10.) What does a perfect day on your trip look like? What season is it? Are you inside or outdoors? Are you in a city or in the middle of nowhere?
The sun is shining and the sky is blue. As I step outside of the old town house I am staying in I fill my lungs with air that is fresh yet full with the smell of just cooked bread. I walk down a narrow, winding old alleyway, which opens up to a view of the water. I consider taking a swim, I consider continuing my walk, I consider buying some of that fresh bread but instead I stop and treasure that very moment and the freedom I feel.
The rest of the day will be spent under the sun or in the water debating equally easy decisions and photographing the world around me.
11.) Name three spots from your last adventure, which you’d probably not find in a guidebook but you could recommend to travellers. Tell us what’s special about them.
Our last adventure has been an extended month long road trip down the east coast of Australia from Brisbane to Melbourne, stopping in Sydney for two weeks along the way. I have tried to do as much as possible in each place we stopped at and the following have stood out as places or things I enjoyed that I heard about from word of mouth or discovered for myself:
1.) Walking on the waves at Coffs Harbour.
In NewMan’s mother’s home town as we walked along the jetty and beach we could see some that some of the concrete blocks of the man made sea break in the distance were painted in bright primary colours and so we went to investigate. Little did we know that this walk along the break meant dodging the crashing waves which creep over the side and soak you as you go. It was the best unexpected fun!
2.) Hyde Park Barracks Museum in Sydney.
The history of the convicts’ arrivals in Sydney and across Australia is a fascinating one and this museum housed in a purpose built barracks for convicts artfully and tenderly captures the history and personal stories.
Eight hours south of Sydney is a small town called Eden, which was the home of whaling in Australia for 100 years until 1930s. The Eden Killer Whale Museum and a handful of beautiful old buildings dotted around the town tell a unique story, all overlooking Twofold Bay, a beautiful natural harbour.
12.) Where & how do you write your blog articles? Do you start with a rough draft or get right to it?
I write wherever and whenever I can; on my phone, on a scrap of paper, on my laptop, in the notebook that never leaves my side. I’ve written blog posts on the beach, in airports and on planes, but though I make notes at the time I don’t always write up my experiences immediately. When I’m exploring a new town or sight I try not to think too much about what or how I’m going to blog about the place, but rather experience it in the moment and absorb it all and then later, sometimes as much as a month later I’ll write about what I saw and felt. Sometimes this will stay as a draft until I feel it’s the right time to publish it, but other times I just go ahead and publish immediately because I feel the story needs to be told right away.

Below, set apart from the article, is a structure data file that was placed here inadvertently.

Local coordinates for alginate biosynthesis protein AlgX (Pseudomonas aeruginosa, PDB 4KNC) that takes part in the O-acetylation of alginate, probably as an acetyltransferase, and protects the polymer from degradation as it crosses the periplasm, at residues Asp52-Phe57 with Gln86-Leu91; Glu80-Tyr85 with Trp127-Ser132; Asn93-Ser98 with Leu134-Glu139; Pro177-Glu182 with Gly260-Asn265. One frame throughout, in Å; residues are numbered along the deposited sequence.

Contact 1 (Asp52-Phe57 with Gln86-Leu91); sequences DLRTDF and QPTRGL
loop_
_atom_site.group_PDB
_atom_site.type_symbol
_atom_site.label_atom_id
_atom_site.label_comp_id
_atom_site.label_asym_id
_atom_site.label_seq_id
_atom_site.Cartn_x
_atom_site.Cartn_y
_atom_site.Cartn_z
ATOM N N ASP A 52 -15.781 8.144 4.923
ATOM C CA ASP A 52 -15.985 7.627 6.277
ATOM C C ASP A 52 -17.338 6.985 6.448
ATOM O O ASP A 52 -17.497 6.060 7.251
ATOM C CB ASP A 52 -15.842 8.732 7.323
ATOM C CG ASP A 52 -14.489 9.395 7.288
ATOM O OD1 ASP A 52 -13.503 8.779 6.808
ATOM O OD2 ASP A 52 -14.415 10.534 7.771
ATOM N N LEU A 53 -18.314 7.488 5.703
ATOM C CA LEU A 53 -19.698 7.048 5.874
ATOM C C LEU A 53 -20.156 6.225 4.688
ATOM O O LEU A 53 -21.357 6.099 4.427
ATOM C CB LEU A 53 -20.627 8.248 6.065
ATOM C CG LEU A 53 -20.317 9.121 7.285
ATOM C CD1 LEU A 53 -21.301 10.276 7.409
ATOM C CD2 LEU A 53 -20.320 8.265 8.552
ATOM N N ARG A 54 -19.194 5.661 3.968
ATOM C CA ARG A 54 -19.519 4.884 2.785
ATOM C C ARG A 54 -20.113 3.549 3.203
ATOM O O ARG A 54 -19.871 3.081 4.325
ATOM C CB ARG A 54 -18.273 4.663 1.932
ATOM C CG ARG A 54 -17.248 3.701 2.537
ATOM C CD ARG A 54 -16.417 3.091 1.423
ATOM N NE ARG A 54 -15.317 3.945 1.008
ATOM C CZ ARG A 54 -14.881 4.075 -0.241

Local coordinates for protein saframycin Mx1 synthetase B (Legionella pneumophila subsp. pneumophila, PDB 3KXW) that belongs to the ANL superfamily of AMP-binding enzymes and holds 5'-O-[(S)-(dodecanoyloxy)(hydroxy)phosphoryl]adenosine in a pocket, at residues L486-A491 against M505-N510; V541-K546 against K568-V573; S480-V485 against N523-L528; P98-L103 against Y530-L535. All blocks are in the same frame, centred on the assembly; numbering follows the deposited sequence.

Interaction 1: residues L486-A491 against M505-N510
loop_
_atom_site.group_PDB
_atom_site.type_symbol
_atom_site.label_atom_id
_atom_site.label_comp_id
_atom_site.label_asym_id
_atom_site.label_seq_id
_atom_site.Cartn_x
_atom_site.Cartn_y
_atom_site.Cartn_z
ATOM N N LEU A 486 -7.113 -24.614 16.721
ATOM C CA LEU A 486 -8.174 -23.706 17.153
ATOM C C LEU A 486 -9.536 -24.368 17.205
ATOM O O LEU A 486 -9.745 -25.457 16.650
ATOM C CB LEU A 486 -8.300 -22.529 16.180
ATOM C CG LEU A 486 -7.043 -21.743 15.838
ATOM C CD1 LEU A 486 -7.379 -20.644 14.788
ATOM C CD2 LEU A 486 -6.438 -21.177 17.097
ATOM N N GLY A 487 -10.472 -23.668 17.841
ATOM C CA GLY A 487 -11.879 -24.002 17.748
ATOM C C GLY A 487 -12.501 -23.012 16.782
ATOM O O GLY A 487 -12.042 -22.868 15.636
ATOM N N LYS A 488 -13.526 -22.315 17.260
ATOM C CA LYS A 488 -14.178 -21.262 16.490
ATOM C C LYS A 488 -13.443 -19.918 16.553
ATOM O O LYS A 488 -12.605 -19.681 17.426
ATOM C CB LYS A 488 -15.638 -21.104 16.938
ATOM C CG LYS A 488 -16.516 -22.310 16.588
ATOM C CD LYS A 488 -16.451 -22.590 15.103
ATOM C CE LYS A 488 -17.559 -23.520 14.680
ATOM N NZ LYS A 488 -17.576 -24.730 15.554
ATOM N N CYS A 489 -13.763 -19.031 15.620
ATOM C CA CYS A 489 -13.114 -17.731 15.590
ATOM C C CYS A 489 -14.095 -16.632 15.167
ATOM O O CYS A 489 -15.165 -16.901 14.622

13.) What’s your favorite local dish? Where does it come from? Can you cook it & what are the main ingredients?
In Australia I have to say that they live up to their reputation as the home of a great brunch. Up and down the east coast I’ve not been disappointed at all by delicious eggs, crispy corn cakes and fresh, fruity Bircher museli. As to whether I can cook it all or not, well possibly not like they do I’m having fun learning some tips by taste.
14.) How much does 1 liter (or one gallon) of milk and petrol cost today?
I can tell you that in Australia a litre of milk costs around $2.00 Australian Dollars, which shocked me, but I have no idea what the price of a litre of petrol is this is always priced in gallons (which is roughly around $1.40).
15.) On which device to you answer this questionnaire and what shoes are you wearing (if possible please add a picture)?
I am writing this on my beloved Macbook, barefoot.
16.) Last but not least: What does “home” mean to you?
This last trip has taught me more than any other that “home” is a feeling more than a place. It is wherever you feel content and at ease with yourself and the immediate world around you. Of course, it also has a lot to do with the company you keep and in many ways a person can give you much more of a sense of home than a place or building can.
In terms of a physical place that I call home, it is and always will be London.
Want to be a part of this series?
If you want to be a part of our series, just go to the “Home Sweet Home” article and download the appropriate questionnaire. We’d really like to read your stories :)
Participants so far:
#1: Ulli Maier
#2: Nisa Maier
#3: Shvyia Nath
#4: Rika Huang
#5: Yvonne Zagermann
#6: Dario Endara
#7: Frankie Thompson
#8: Roy van den Bos
#9: Monica Stott
#10: Doris Neubauer
#11: Amanda Slavinsky
#13: Casper Oppenhuis de Jong
#14: Ashley Abroad
#15: Inma Gregorio